Washington, Oct 31 (SocialNews.XYZ) US Homeland Security Secretary Alejandro Mayorkas told Congress lawmakers that the US is in a “heightened threat environment” following Hamas' October 7 attacks on Israel and listed a series of actions by President Joe Biden's administration to support law enforcement and assist communities in threat.
Mayorkas said that President Biden's administration is taking steps to assist communities under threat and law enforcement, by providing intelligence inputs on suspicious activities in neighbourhoods, issuing a joint intelligence bulletin in the immediate aftermath of the attack.
It’s also distributing funding to help secure places of worship and communicating with faith communities. Biden has already held meetings with faith leaders of certain communities, especially the Jewish community, reassuring them of governmental measures to ensure their safety.
“We are engaging extensively with faith communities, speaking with them about the steps that they can take to ensure that the individuals who practice, continue to practice, their faith, which is so foundational are able to do so with a sense of security,” Mayorkas was quoted by the CNN as saying.
Possible threats at "historic levels": FBI Director Christopher Wray endorsed Mayorkas’ statement to Congressmen during a parallel appearance before the Senate hearing, saying that his agency was also involved in outreach and tackling hate crimes.
“This is a threat that is reaching, in some way, sort of historic levels,” Wray said.
“The reality is that the Jewish community is uniquely, uniquely targeted by pretty much every terrorist organization across the spectrum. And when you look at a group that makes up 2.4 per cent roughly of the American population, it should be jarring to everyone that that same population accounts for something like 60 per cent of all religious-based hate crimes, and so they need our help,” Wray said.
Wray feared that any propaganda by any group may encourage violent extremists or other lone-wolf actors within the United States.
“Lone actors, home-grown violent extremists inspired by foreign terrorist organizations, are in many ways the biggest threat we face here in the homeland,” Wray said.
“To have this many foreign terrorist organizations this explicitly calling for attacks significantly … takes the threat level, the threat environment, the risk to a whole other level here,” he said.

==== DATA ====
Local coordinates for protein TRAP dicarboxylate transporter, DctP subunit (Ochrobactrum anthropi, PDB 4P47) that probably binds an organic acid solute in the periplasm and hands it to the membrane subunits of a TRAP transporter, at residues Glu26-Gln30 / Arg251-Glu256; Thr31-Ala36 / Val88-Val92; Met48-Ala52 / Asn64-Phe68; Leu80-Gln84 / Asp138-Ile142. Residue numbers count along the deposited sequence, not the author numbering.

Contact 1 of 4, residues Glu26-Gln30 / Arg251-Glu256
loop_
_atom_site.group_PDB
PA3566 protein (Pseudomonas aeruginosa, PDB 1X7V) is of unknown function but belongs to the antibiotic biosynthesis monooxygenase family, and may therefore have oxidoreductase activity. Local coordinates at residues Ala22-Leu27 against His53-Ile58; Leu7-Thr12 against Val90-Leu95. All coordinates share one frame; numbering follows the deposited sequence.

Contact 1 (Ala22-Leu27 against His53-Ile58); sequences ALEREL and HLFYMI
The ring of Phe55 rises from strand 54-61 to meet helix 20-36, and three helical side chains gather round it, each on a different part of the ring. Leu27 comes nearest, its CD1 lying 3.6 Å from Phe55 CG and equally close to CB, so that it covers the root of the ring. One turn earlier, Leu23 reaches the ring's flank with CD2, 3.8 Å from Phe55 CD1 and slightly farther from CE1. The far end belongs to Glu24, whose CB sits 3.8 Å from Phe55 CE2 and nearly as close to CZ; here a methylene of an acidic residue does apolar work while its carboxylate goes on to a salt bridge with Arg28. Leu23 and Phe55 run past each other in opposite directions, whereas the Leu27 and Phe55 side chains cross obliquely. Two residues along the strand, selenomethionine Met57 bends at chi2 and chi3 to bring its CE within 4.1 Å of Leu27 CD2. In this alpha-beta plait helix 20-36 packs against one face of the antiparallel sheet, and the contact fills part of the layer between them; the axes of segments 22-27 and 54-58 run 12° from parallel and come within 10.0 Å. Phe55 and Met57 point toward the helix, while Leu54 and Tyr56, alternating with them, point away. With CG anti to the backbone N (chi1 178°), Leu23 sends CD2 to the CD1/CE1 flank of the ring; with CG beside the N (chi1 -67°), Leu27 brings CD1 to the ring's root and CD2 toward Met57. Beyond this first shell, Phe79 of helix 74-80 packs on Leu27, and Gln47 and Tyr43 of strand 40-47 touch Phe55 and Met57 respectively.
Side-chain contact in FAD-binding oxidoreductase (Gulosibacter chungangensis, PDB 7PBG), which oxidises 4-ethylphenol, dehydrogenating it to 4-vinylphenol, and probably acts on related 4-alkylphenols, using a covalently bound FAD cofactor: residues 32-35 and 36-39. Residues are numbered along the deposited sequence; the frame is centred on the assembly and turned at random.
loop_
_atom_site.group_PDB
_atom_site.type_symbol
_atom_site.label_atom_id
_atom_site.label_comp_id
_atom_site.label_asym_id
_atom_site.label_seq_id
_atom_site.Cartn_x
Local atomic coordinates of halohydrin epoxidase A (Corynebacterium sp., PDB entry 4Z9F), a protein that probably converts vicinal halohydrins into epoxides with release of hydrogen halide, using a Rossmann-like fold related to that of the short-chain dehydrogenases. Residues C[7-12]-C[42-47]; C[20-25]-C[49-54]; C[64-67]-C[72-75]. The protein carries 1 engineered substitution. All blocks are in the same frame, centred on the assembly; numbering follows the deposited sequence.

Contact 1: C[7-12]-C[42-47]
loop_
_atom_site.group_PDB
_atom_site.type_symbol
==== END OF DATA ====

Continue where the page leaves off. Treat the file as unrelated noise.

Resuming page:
Meanwhile, reports from war-torn Gaza said that over 400 American citizens and their family members – about 1,000 people in total – are stuck in the enclave in under ground cellars who want to leave, US Secretary of State Antony Blinken said at a Senate Appropriations Committee hearing Tuesday.
The top US diplomat said he and the State Department are “focused on this intensively.”“We've been in close communication, as best we can, with Americans who are stuck in Gaza. We've had about 5,500 communications that we've initiated — phone calls, emails, WhatsApp — to be in touch with them, to try to guide them as best we can, and to work for their ability to leave,” he said.
There are about 5,000 other third-country nationals in Gaza who also want to get out, Blinken said.
Blinken echoed other US officials in blaming Hamas for Americans being unable to leave Gaza. State Department spokesperson Matthew Miller said last week that Cairo is ready to process Americans and other foreign nationals if they are able to reach the Egyptian side of the Rafah crossing.
“We've not yet found a way to get them out by whatever, through whatever, place and by whatever means that Hamas is not blocking,” he said, adding the US is “working that with intermediaries.”
On Sunday, US national security adviser Jake Sullivan told CNN’s Jake Tapper that Hamas has been “making a series of demands” to allow departure, but he would not go into details.